She says, “Bihar is ranked the lowest in India’s SDG Index 2019 for India. Hygienic and comfortable menstruation is a basic human right and sustainable development cannot be ensured if menstruators are deprived of their basic rights.” Project अल्हड़ (Alharh) aims to create a robust sensitised community in Bhagalpur to collectively spread awareness, break the taboo, debunk myths and initiate fearless conversations around menstruation. The campaign aims to reach at least 6000 adolescent girls from government and private schools in Baghalpur district in 2020.

Read more about the campaign here.

A psychologist and co-founder of a mental health NGO called Customize Cognition, Ritika forayed into the space of menstrual health and hygiene, sexual and reproductive healthcare and rights and gender equality as an MHM Fellow with YKA. She says, “The experience of working on MHM/SRHR and gender equality has been an enriching and eye-opening experience. I have learned what’s beneath the surface of the issue, be it awareness, lack of resources or disregard for trans men, who also menstruate.”

The Transmen-ses campaign aims to tackle the issue of silence and disregard for trans men’s menstruation needs, by mobilising gender sensitive health professionals and gender neutral restrooms in Lucknow.

Read more about the campaign here.

A Computer Science engineer by education, Nitisha started her career in the corporate sector, before realising she wanted to work in the development and social justice space. Since then, she has worked with Teach For India and Care India and is from the founding batch of Indian School of Development Management (ISDM), a one of its kind organisation creating leaders for the development sector through its experiential learning post graduate program.

As a Youth Ki Awaaz Menstrual Health Fellow, Nitisha has started Let’s Talk Period, a campaign to mobilise young people to switch to sustainable period products. She says, “80 lakh women in Delhi use non-biodegradable sanitary products, generate 3000 tonnes of menstrual waste, that takes 500-800 years to decompose; which in turn contributes to the health issues of all menstruators, increased burden of waste management on the city and harmful living environment for all citizens.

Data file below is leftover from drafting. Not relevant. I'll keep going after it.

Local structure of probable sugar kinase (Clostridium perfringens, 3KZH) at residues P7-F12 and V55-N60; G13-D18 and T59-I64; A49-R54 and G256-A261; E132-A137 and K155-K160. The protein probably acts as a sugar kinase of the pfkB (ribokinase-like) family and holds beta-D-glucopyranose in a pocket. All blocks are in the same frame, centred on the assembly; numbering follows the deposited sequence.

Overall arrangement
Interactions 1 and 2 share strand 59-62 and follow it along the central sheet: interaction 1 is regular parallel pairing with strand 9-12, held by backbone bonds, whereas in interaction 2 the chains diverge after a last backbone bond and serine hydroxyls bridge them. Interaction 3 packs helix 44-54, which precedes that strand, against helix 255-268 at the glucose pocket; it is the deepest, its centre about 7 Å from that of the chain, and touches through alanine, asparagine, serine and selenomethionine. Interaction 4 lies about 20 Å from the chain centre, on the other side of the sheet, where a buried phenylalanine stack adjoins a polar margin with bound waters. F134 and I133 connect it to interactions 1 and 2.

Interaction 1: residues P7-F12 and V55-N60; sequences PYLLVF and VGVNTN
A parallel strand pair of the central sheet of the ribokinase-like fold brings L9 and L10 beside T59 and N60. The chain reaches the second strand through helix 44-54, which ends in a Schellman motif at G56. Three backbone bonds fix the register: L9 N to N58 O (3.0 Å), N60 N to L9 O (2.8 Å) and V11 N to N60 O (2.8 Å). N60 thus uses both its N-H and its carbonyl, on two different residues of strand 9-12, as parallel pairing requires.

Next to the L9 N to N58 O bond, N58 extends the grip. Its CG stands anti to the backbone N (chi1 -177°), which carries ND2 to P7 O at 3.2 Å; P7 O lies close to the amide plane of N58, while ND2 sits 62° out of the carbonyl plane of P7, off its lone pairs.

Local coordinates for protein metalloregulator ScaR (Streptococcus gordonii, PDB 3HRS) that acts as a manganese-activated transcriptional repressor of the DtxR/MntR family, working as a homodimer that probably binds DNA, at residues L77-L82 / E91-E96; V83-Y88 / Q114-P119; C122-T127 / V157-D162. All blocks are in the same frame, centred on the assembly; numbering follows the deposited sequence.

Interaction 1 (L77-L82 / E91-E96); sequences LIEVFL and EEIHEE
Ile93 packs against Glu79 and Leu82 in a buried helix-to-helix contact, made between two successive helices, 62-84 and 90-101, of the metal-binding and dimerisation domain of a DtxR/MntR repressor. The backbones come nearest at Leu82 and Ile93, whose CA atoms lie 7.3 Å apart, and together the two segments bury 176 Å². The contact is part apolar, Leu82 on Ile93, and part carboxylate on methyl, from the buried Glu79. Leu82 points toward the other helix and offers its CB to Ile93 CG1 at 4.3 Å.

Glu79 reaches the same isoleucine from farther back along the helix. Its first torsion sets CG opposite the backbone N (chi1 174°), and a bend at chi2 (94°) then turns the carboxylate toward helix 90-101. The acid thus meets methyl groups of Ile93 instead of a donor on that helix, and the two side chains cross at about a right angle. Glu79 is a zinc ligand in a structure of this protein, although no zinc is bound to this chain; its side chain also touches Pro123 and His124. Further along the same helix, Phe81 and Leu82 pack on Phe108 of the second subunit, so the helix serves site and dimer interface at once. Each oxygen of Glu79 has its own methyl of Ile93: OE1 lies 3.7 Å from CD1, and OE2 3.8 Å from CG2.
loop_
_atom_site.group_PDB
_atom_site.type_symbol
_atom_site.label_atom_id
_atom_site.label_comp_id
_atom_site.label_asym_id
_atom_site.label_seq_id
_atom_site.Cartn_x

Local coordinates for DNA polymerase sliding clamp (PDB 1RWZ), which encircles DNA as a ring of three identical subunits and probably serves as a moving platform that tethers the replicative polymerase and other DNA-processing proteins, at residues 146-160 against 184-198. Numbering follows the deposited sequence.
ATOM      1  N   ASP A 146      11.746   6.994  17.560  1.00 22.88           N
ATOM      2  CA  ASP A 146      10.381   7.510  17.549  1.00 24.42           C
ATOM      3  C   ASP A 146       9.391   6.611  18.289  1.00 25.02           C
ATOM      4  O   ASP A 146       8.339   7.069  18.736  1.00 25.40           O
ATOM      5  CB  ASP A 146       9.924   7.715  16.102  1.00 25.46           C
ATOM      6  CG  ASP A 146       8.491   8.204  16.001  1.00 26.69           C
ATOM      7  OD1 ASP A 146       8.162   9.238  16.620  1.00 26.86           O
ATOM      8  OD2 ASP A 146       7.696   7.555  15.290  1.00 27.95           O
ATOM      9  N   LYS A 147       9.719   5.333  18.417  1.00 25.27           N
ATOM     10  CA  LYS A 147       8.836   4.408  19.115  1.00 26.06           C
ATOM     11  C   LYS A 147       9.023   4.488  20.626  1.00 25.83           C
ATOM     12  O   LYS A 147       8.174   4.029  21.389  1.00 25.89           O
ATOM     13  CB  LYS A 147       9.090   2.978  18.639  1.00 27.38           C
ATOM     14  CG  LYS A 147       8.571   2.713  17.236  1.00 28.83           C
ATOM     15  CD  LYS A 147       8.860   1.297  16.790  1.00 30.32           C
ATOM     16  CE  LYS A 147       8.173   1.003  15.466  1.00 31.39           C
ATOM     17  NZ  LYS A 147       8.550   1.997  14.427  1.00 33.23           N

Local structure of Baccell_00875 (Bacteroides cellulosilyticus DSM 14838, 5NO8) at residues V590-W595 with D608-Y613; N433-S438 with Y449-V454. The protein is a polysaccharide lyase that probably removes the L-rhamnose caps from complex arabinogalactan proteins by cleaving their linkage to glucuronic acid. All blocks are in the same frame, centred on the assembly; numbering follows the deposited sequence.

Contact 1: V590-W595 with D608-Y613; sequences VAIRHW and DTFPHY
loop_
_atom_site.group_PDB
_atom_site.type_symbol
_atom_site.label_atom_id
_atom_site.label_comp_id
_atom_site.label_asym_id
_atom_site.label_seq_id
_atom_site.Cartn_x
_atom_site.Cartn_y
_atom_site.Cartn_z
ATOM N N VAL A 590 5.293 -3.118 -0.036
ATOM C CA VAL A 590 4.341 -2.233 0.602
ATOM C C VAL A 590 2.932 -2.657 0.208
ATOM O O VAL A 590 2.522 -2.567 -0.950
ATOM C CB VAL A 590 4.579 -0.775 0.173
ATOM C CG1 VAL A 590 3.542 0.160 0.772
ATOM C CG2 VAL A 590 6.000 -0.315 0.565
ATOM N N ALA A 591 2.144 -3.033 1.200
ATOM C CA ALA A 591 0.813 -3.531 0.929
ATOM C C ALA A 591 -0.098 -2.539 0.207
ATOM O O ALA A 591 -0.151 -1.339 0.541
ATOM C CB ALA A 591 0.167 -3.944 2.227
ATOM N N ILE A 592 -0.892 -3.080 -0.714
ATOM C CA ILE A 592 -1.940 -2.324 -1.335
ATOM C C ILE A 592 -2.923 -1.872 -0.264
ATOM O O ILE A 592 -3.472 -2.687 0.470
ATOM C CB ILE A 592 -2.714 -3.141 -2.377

Let’s Talk Period aims to change this by

Find out more about her campaign here.

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A former Assistant Secretary with the Ministry of Women and Child Development in West Bengal for three months, Lakshmi Bhavya has been championing the cause of menstrual hygiene in her district. By associating herself with the Lalana Campaign, a holistic menstrual hygiene awareness campaign which is conducted by the Anahat NGO, Lakshmi has been slowly breaking taboos when it comes to periods and menstrual hygiene.

A Gender Rights Activist working with the tribal and marginalized communities in india, Srilekha is a PhD scholar working on understanding body and sexuality among tribal girls, to fill the gaps in research around indigenous women and their stories. Srilekha has worked extensively at the grassroots level with community based organisations, through several advocacy initiatives around Gender, Mental Health, Menstrual Hygiene and Sexual and Reproductive Health Rights (SRHR) for the indigenous in Jharkhand, over the last 6 years.

Srilekha has also contributed to sustainable livelihood projects and legal aid programs for survivors of sex trafficking. She has been conducting research based programs on maternal health, mental health, gender based violence, sex and sexuality. Her interest lies in conducting workshops for young people on life skills, feminism, gender and sexuality, trauma, resilience and interpersonal relationships.

A Guwahati-based college student pursuing her Masters in Tata Institute of Social Sciences, Bidisha started the #BleedwithDignity campaign on the technology platform, demanding that the Government of Assam install
biodegradable sanitary pad vending machines in all government schools across the state. Her petition on has already gathered support from over 90000 people and continues to grow.

Bidisha was selected in’s flagship program ‘She Creates Change’ having run successful online advocacy
campaigns, which were widely recognised. Through the #BleedwithDignity campaign; she organised and celebrated World Menstrual Hygiene Day, 2019 in Guwahati, Assam by hosting a wall mural by collaborating with local organisations. The initiative was widely covered by national and local media, and the mural was later inaugurated by the event’s chief guest Commissioner of Guwahati Municipal Corporation (GMC) Debeswar Malakar, IAS.